There are so many obvious benefits that come from partaking in regular yoga practice — immediate (centeredness, mental clarity, improved breathing) and eventual (muscle development, flexibility and stability). From vinayasa to restorative, yoga is clearly one of the best things that a person can incorporate into their workout routines.

When thinking of yoga, though, I immediately fall victim to the Pinterest-perfect ideal — the long, lithe figure, chill demeanor, and apartment completely free from pet dander. (You’ve seen the pins. You know what I’m talking about). More than eucalyptus or lavender aromatherapy, that particular idea of yoga instantly calms me down. I realize that this is a well-marketed image and not necessarily reality. Still, I can’t help but be sold on the idea.

This is usually where I start asking myself just how many asanas and savasanas I plan on doing in the zombie apocalypse, because the answer is probably not many. Gyms and studios will turn into sanctuaries and fitness equipment of all kinds will turn into weapons. Namaste what? All that we know now will be replaced by the need to survive.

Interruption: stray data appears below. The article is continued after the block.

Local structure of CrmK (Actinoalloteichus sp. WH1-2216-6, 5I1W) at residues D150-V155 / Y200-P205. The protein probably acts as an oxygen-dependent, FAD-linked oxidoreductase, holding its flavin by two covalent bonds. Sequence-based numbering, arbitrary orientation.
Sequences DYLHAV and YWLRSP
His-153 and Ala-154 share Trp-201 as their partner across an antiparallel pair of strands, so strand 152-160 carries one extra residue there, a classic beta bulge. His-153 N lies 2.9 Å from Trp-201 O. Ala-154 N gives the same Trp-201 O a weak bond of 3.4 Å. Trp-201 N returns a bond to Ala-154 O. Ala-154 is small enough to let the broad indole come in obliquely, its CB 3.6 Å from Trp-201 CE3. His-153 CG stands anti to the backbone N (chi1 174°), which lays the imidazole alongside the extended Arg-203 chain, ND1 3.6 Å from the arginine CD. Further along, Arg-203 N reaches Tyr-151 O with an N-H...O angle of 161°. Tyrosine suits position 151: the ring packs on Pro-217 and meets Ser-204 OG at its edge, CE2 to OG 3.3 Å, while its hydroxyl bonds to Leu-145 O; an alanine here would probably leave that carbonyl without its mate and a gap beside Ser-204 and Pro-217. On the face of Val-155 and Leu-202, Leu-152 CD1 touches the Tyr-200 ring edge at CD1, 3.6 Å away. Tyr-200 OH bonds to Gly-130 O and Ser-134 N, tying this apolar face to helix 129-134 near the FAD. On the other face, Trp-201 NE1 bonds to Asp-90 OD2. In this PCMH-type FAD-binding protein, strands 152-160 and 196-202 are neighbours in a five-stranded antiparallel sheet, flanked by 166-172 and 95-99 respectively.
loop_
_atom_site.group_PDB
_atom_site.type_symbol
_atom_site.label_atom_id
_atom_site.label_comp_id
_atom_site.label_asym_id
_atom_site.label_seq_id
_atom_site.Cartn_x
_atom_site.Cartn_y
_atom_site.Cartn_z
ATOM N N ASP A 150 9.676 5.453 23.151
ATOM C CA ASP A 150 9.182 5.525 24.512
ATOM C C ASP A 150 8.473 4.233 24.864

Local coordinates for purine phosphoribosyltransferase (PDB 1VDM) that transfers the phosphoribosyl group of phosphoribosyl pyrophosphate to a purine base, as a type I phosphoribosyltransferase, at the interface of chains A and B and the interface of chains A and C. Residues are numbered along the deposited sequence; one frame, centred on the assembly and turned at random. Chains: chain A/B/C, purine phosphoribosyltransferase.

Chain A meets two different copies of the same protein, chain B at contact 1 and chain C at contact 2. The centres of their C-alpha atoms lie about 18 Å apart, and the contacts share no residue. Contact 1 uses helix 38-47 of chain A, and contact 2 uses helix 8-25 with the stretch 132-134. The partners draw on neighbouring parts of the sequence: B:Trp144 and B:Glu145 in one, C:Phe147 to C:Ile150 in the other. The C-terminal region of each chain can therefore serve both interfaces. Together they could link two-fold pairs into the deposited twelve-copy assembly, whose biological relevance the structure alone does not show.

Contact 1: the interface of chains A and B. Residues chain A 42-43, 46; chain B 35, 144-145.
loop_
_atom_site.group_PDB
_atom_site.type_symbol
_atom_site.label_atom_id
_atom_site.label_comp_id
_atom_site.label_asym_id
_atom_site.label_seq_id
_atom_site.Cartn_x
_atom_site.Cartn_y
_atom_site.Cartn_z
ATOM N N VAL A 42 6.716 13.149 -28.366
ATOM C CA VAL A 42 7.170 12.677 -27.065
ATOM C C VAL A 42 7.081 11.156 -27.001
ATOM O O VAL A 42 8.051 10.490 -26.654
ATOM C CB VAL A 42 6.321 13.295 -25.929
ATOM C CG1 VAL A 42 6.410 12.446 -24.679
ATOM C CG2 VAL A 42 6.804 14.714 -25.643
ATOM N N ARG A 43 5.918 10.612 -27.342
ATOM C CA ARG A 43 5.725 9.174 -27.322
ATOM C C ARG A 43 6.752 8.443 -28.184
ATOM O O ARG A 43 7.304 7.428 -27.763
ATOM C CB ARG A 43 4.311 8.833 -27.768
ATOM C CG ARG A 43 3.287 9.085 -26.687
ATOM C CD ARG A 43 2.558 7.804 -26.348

That said, I’m beginning to wonder if I’ve tricked myself into thinking that partaking in mostly functional exercise is a most efficient way to prepare for the coming of the undead. I am more than aware that cross-training ups the ante on not just the physical, but largely the mental aspect of a workout. In either case, I’d really like my thighs to stop jiggling before civilization as we know it ceases to exist, and I’ve heard there’s a few flows for that.

What’s your favorite style of yoga? I’ve already a few options to explore and am looking forward to documenting them in this series. Topping my list is mastering pigeon pose, warrior series (especially the flow into warrior 3), and honestly just making and keeping the time to devote to practice.

Let the adventure begin, for as much time as we have left this side of turning.

Be sure to check out my zombie-tinged strength training series here:

Episode 5
Episode 4
Episode 3
Episode 2
Episode 1

Strength Training for the Zombie Apocalypse, Ep. 5